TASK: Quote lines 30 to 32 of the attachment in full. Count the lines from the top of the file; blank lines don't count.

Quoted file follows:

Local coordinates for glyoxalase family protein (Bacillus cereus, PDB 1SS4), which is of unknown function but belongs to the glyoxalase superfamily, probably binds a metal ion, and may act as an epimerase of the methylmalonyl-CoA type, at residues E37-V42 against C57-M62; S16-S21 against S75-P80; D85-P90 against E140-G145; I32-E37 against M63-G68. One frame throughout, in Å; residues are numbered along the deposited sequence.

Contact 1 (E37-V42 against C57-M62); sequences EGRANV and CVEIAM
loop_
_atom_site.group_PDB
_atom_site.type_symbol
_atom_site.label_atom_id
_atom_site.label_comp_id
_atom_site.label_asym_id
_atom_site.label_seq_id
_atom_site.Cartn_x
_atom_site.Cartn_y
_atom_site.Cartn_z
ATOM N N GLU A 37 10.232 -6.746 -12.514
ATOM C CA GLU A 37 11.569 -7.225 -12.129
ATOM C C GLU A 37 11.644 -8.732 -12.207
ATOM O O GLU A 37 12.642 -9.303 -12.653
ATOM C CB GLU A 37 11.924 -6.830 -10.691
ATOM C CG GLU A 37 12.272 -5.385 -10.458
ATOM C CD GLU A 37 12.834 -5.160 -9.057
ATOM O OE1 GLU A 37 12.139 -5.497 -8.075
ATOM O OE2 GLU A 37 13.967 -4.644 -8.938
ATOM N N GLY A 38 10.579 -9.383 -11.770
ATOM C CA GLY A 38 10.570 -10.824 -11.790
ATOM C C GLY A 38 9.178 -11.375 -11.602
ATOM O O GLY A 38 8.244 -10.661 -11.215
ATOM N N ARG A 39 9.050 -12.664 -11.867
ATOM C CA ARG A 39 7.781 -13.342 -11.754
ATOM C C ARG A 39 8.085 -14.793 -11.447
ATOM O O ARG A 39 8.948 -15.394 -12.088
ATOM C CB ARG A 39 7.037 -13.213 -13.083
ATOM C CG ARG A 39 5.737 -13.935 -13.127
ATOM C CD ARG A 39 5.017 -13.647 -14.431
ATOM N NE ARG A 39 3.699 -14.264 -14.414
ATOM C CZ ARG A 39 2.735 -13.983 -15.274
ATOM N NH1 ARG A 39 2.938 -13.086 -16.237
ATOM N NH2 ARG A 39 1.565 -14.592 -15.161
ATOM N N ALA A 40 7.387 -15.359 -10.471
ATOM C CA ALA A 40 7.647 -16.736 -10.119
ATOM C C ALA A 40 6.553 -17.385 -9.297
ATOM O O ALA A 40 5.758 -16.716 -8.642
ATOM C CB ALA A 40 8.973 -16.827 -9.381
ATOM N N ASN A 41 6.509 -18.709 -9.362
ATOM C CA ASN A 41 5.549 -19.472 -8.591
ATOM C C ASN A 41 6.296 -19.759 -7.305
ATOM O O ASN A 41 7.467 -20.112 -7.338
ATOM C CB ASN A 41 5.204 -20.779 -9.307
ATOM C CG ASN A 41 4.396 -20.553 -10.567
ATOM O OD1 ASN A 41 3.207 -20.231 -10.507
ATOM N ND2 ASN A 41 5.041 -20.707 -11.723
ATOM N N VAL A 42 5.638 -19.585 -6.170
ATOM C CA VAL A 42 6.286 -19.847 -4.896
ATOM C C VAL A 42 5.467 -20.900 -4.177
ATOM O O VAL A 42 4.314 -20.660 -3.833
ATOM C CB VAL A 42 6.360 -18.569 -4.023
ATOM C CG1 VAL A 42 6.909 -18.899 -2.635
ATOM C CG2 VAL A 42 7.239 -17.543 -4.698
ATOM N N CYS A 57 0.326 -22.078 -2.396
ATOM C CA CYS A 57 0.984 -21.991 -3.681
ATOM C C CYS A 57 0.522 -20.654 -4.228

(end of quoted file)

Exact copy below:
ATOM C CB ARG A 39 7.037 -13.213 -13.083
ATOM C CG ARG A 39 5.737 -13.935 -13.127
ATOM C CD ARG A 39 5.017 -13.647 -14.431